Washington Times Warming oceans may cause higher mercury levels in fish Washington Times WASHINGTON, October 4, 2013—Higher ocean surface temperatures triggered by global warming may cause fish to accumulate larger amounts of mercury, posing an...
Mercury pollution is mainly caused by coal-fired power plants, steel producers, incinerators, and cement makers that release it into the air. Other sources of mercury pollution are thermometers, batteries, consumer electronics and automotive parts that are manufactured, utilized or disposed of incorrectly. This pollution accumulates in oceans and waterways and is turned into methylmercury by bacteria found in the water.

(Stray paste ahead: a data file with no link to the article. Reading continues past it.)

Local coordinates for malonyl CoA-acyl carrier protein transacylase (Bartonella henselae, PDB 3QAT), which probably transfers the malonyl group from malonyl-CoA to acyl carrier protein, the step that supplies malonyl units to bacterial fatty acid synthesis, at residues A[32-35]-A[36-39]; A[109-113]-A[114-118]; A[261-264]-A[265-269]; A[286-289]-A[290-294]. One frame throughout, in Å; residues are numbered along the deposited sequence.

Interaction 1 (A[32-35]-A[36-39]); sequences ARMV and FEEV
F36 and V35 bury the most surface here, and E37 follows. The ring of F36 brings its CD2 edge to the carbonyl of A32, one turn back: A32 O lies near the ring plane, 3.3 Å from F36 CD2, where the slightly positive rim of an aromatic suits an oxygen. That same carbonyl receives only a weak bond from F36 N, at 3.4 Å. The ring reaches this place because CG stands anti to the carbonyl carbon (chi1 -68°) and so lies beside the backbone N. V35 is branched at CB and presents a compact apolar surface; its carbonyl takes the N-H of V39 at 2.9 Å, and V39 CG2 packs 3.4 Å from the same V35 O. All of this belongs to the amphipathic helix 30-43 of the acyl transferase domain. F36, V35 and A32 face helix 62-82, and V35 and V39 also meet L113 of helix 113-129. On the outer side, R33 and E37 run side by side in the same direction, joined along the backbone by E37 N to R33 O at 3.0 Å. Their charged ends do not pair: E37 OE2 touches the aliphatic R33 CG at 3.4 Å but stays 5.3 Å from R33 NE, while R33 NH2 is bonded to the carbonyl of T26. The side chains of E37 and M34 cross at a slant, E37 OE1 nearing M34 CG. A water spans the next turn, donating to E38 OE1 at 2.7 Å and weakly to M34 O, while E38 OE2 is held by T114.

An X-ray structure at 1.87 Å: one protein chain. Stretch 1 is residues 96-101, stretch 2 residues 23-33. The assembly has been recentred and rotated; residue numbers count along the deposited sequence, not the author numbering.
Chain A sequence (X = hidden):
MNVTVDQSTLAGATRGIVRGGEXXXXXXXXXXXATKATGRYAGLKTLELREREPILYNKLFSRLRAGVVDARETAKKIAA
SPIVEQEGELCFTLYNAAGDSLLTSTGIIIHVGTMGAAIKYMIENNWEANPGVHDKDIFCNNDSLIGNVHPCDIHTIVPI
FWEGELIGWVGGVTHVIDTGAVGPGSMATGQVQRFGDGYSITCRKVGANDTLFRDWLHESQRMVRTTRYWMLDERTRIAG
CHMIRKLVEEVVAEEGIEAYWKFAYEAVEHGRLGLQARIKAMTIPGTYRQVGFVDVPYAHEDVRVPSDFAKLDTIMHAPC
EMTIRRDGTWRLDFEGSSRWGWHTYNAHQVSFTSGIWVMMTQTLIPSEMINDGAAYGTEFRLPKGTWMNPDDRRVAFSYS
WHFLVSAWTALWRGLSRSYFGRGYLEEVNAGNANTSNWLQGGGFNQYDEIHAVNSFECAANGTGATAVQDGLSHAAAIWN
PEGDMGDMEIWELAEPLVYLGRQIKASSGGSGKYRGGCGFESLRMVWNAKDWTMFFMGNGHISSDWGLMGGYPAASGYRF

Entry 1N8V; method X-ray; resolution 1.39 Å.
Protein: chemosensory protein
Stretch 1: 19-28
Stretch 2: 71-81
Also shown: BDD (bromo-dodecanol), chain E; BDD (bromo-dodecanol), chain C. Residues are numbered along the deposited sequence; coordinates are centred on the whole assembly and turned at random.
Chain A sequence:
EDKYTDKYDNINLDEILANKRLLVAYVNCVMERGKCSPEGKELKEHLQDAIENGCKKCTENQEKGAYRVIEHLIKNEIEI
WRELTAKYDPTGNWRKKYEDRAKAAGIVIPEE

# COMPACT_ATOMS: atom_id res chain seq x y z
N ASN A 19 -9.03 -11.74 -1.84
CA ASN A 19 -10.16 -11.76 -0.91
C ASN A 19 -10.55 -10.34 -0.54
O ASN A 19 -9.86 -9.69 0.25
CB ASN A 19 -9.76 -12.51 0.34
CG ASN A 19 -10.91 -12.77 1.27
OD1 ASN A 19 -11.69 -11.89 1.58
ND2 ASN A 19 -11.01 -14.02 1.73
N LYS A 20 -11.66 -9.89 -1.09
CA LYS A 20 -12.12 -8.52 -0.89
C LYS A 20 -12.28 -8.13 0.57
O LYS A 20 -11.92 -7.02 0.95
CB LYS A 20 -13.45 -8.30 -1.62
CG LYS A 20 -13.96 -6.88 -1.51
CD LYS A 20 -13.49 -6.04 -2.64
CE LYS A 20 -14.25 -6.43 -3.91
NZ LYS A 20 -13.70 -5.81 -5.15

Moving its way up the food chain as larger fish eat smaller contaminated fish, mercury fails to dissolve and instead accumulates in a fish’s body at increasing levels. The mercury concentration in the bodies of large predatory fish who live a long time, including swordfish, tuna, mackerel and sharks, can be over 10,000 times higher than that of the surrounding environment, according to the Nature Conservancy.
Odorless and invisible, mercury in fish is difficult to detect and cannot be eliminated by trimming the skin or removing the bones. In the human body, mercury acts a neurotoxin that interferes with nervous system and brain functions.